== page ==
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Title: Roman agrarian policies and the Italian countryside 133-91 BC
Author: Kim, Young-chae
ISNI:       0000 0004 6496 6592
Awarding Body: University of Oxford
Current Institution: University of Oxford
Date of Award: 2016
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This thesis is an investigation into the economic background to the Social War (91-88 BC), a rebellion against the Roman Republic by Rome's allies in Italy, and examines the allied reception of Roman agrarian schemes in the decades prior to the Social War, with particular attention to free small-scale farmers. It has been argued that the consequences of the Gracchan agrarian reforms contributed to the decision of the Italians to revolt in 91 BC. The history of the Gracchan period, however, suffers from limited documentary sources. Furthermore, as Romano-centric preconceptions underlay many modern studies in which the Social War was understood as a fight for the Roman citizenship, the Gracchan reforms and the post-Gracchan agrarian policies have not been fully explored from an allied perspective. After reviewing the demographic approach to the 'second-century rural crisis' which allergedly prompted the Gracchan reforms, the thesis attempts to understand the operations of the Gracchan reforms in the territories of the Latin and Italian states via an archaeological case-study of the Latin town of Luceria in northern Apulia, where large areas of the Roman land division and settlement system known as centuriation were identified near the town. The thesis moves on to the post-Gracchan era and investigates how the allied interest in Roman public land (ager publicus) was continuously threatened or neglected under the post-Gracchan agrarian legislation (121-111 BC), and argues that allied small-scale farmers in particular stood to lose a lot in this process. The thesis then endeavours to demonstrate how the political aspirations of the allies had evolved in tandem with Roman agrarian policies, from a request for passive protection from maltreatment by Romans in the 120s BC to the demand for an active share in power by 91 BC. The thesis discusses Saturninus' agrarian schemes in 103 and 100 BC, whose implications have been neglected in the context both of Roman agrarian history and the Social War, and presents Livius Drusus' scheme of extensive colonisation of Italy in 91 BC as a complete reversal of policy, contravening the post-Gracchan agrarian settlement which had confirmed the end of land distributions in Italy. The thesis concludes by arguing that the Roman agrarian policy on the redistribution of public land was the cause of the most consistent and systematic maltreatment of the theoretically autonomous allied states, in which the inequality between Romans and Italians was increasingly highlighted.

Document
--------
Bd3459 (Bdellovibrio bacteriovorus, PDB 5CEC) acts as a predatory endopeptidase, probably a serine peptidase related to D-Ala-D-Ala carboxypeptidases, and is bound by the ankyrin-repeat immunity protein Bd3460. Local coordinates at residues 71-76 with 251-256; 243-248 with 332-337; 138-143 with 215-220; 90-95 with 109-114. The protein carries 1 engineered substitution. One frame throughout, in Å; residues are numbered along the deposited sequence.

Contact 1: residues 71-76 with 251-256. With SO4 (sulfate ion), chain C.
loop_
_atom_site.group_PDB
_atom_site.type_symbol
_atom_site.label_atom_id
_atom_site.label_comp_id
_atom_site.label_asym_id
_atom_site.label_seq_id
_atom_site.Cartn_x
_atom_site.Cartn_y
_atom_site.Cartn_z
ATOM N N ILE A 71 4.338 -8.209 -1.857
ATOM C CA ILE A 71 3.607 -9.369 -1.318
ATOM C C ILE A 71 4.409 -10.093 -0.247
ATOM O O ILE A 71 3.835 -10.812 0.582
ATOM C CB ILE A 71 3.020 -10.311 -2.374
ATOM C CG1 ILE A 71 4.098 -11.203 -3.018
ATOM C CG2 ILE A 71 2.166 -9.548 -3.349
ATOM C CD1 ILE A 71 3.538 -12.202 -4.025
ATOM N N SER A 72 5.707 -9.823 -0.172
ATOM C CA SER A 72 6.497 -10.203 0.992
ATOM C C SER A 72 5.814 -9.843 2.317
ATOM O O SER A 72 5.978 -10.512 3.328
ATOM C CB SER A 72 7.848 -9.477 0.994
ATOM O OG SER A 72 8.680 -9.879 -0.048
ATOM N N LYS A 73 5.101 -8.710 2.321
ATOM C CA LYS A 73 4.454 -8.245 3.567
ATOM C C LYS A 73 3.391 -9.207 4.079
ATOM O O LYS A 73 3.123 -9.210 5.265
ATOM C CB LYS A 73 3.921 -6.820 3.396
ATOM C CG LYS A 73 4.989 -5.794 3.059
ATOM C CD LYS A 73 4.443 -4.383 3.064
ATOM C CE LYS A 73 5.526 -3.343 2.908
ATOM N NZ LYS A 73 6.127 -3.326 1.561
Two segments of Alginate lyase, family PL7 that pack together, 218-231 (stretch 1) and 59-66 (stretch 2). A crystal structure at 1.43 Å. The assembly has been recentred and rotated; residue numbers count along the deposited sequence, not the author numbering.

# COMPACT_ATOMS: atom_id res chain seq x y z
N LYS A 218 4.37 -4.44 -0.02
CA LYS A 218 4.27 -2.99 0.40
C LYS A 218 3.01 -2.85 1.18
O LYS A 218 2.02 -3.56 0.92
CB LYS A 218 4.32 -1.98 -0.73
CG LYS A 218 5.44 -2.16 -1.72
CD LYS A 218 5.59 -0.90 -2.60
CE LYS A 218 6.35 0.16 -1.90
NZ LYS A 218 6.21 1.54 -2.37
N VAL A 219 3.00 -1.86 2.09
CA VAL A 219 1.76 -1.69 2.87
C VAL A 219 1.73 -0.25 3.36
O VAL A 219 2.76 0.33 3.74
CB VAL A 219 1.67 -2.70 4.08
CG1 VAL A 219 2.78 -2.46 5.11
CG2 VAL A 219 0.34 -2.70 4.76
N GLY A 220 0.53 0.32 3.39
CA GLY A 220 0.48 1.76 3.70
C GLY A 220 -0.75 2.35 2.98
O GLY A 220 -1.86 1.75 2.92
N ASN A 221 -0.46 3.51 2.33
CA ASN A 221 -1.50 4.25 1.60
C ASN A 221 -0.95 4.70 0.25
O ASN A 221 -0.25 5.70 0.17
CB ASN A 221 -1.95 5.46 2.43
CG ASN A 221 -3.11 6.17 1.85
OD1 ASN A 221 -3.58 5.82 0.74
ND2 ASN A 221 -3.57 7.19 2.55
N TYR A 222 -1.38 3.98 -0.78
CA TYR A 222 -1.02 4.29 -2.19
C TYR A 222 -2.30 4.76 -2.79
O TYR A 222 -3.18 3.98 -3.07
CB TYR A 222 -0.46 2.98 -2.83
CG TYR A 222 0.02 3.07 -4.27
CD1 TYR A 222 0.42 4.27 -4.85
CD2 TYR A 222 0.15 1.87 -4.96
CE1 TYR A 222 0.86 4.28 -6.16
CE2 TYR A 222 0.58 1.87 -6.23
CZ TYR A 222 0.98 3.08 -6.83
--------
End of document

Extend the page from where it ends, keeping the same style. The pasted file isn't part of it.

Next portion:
Supervisor: Bispham, Edward H. Sponsor: Ilju Academic and Culture Foundation
Qualification Name: Thesis (Ph.D.) Qualification Level: Doctoral
EThOS ID:  DOI: Not available